War of the Rebellion: Serial 085 Page 1103

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Page 1103
LOUISIANA AND THE TRANS-MISSISSIPPI. Chapter LIII.


<NN>I would be glad to have the order suspended for the removal of Harrison's brigade until General Smith shall receive an important letter which goes by courier to-day.

J.B. MAGRUDER,
Major-General, Commanding.

HEADQUARTERS DISTRICT OF ARKANSAS,

Camden, October 12,1864.

General E. KIRBY SMITH,
Commanding Trans-Mississippi Department, Shreveport, La.:

GENERAL: I have learned that General Steele has sent heavy re-enforcements from Little Rock to Pine Bluff, and that Grierson's force of cavalry with Mower's division, of A.J. Smith's corps, have gone into Missouri in pursuit of Major-General Price. I think the garrison at Little Rock has been thus much reduced. The troops from Morganza, La., at least the larger portion of them, are still at the mouth of White River, or on White River, say 5,000 men. A diversion ought to be made in favor of Price by some decided move here, and perhaps such movements, if they are practicable, may result in permanent advantage to us. I think I can bring into the field 8,000 effective infantry and 4,000 cavalry, including Logan's command and the State troops under Colonel Newton. The force expected from Maxey, and probably now en route to Laynesport, will be added, say 3,000 more, to which should be added Carter's regiment, the strength of which I do not know, probably about 400, and if another regiment from Texas should arrive soon we might calculate upon 8,000 effective cavalry, including Harrison's (Louisiana) brigade, now under orders to Louisiana, that is if they can be spared. I have not yet received your decision on my application for them, and unless I do affirmatively they will of course take up the line of march immediately for Alexandria. No time has been lost by the application. I thought it best to make the attempt to capture Little Rock, and if affairs do not change I propose to operate in the following manner: By not having a supply train at all adequate to the support of the army now here, I would first send all the division trains for supplies of commissary stores, say 200 wagons, which will carry 300,000 rations of meal or flour-to deposit 150,000 rations at this place, which I am fortifying well, and 150,000 in front, say Arkadelphia; then to take all the flour and corn in these wagons and march rapidly and direct for Little Rock; to carry it by assault, if possible, with 8,000 infantry and 2,000 cavalry and the field artillery; to throw in the meantime 6,000 cavalry across the Arkansas above Little Rock to destroy the railroad and drive back re-enforcements on the other side of the Arkansas, coming either from Devall's Pine Bluff, or Saint Charles, or the mouth of White River; to attack re-enforcements should they march from Pine Bluff on this side to Little Rock, and if I could not carry Little Rock by assault to try to starve it out. In either case we should hold the valley of the Arkansas and make Steele leave the State, except that portion bordering on the Mississippi River, and should at least keep the means of retreat open for General Price should he be forced back, unless indeed he should be surrounded by very largely superior forces. If we fail in taking Little Rock we should produce a powerful diversion in Price's favor. I should feel very sanguine of success had I the assistance of the siege train from Texas.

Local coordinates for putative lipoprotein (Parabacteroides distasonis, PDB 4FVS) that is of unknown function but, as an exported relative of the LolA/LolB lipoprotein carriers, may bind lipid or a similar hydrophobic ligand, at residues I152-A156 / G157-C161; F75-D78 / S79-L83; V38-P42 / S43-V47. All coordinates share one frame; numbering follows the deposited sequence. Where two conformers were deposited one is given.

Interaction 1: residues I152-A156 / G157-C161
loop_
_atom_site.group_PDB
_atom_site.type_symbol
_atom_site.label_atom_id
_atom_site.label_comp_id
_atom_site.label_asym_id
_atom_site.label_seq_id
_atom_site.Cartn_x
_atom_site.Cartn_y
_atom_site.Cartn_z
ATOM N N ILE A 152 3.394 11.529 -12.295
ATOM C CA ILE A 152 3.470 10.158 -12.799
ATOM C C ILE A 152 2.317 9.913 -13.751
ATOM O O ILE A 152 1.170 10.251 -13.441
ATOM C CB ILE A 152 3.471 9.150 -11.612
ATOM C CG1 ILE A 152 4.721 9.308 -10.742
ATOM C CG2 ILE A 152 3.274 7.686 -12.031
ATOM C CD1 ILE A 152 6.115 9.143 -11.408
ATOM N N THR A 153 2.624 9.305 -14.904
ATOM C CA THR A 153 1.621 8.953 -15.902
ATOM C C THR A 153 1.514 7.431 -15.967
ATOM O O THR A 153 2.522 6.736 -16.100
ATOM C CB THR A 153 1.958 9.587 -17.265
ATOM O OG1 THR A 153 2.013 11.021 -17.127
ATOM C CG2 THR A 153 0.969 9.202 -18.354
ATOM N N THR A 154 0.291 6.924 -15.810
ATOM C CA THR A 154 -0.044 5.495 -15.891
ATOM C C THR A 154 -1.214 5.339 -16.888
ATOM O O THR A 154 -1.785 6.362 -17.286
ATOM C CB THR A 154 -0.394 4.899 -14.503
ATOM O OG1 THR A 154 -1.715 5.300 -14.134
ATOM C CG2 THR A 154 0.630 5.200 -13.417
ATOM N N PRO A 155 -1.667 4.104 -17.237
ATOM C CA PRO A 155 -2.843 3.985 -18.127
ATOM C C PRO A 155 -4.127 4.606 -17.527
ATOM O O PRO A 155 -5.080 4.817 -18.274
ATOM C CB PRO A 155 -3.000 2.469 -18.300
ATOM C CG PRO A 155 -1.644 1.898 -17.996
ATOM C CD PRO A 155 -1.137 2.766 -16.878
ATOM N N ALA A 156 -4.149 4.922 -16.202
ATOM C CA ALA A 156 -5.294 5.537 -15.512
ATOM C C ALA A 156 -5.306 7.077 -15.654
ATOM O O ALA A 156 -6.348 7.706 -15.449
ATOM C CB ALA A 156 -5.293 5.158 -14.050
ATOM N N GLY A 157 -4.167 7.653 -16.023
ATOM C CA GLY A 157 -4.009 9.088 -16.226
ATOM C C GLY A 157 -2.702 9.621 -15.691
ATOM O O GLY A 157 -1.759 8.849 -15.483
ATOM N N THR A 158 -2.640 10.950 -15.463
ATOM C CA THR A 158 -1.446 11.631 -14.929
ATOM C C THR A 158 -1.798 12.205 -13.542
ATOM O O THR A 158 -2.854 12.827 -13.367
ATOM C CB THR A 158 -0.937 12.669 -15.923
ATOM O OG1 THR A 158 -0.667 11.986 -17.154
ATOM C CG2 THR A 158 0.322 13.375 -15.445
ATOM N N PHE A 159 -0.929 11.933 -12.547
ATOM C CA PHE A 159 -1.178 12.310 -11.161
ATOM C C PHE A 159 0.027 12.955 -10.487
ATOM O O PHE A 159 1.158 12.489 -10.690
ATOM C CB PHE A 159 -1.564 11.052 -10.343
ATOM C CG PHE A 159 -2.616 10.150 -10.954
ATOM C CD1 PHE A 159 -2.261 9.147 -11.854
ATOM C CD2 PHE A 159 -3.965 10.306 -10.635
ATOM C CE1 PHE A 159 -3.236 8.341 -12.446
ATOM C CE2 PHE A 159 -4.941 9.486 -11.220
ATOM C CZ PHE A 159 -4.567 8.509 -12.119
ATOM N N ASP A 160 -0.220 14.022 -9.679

Page 1103
LOUISIANA AND THE TRANS-MISSISSIPPI. Chapter LIII.